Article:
Lou Prendergast

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Lou can be contacted through Playwrights' Studio

Lou Prendergast

Dr Lou Prendergast is a Glasgow-based writer, director, performer and theatre-maker. She completed a writing attachment with the National Theatre of Scotland. A former journalist, Lou graduated in Sculpture at the Glasgow School of Art in 2011, having specialised in site-specific installation. Theatre is now the space where she brings synthesis to her intellectual, political and visual ideas; with a creative practice realised via a female perspective, a mixed-race sensibility and a social conscience.

An artist residency with Ankur Productions in 2012 culminated in a scratch performance of the monologue, Waiting for My Daddy (Ankur/Citizens Theatre, 2010). Her presentation of Whatever Happened to Harry? (Arches LIVE 2012) won the Arches Blackbox Graduate Award; and the third part of the trilogy, Fifty Shades of Black (Ankur/Citizens Theatre, 2013) was then 'remixed' as Fifty Shades of Black (Dub Version) (Ankur, CCA, 2013). She received a Creative Scotland 20 for 14 Commonwealth commission for Blood Lines (The Arches, Culture 2014). Tommy's Song (NTS / Òran Mór, 2015) marked the first play written for a male, in which Lou directed an actor in a solo performance. AWKWARD - A Life in Twenty-Six Postures (Swallow Theatre, 2016) was presented as a preview production.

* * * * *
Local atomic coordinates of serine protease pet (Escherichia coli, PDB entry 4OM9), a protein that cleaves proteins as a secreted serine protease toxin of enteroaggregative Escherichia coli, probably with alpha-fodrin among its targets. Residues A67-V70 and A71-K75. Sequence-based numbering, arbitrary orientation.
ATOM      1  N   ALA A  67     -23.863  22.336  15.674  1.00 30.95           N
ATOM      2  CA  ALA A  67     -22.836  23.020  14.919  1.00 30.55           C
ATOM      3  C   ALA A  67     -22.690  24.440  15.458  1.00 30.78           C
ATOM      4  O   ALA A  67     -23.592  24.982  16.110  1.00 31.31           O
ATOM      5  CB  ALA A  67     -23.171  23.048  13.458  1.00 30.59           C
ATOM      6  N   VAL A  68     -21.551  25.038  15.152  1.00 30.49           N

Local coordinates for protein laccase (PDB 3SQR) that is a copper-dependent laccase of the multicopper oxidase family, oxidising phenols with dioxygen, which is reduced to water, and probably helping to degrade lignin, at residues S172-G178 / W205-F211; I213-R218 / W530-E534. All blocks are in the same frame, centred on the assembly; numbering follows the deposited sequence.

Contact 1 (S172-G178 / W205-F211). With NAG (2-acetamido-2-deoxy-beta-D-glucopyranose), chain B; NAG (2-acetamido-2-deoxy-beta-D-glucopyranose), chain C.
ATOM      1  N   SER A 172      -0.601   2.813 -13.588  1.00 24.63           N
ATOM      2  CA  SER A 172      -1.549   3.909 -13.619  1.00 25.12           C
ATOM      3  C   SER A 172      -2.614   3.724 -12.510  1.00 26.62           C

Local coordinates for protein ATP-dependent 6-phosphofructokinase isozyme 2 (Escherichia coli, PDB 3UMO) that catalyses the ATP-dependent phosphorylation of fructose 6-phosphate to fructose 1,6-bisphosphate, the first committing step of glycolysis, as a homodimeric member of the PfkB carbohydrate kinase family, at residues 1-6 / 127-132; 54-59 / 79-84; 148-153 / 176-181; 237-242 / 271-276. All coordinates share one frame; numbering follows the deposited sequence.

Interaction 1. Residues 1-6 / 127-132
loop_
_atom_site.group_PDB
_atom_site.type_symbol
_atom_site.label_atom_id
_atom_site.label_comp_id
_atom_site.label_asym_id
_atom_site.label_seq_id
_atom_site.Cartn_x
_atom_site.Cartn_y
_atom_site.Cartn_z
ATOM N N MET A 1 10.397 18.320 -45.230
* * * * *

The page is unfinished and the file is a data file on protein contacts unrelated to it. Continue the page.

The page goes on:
Performances in other people's shows include the 2013 and 2014 presentations of Cain's Book (Untitled Projects/The Arches) and Emancipation Acts (ACCG/Culture 2014) and the play and film elements of Stewart Laing's Them! (NTS/Tramway 2019).

Lou completed a PhD in Contemporary Playwriting at UWS, supported by Playwrights' Studio, Scotland. Her research, 'Creating a Conscious Theatre Practice as Self-Realisation Process' is due to be published by Brill-Rodopi. The three theatrical productions that made up the practical elements of the research were presented under the Black Star Projects theatre company, of which she is Artistic Director. Lou's interests are in the connections between yoga, consciousness and theatre.

Photograph by Alan McCredie

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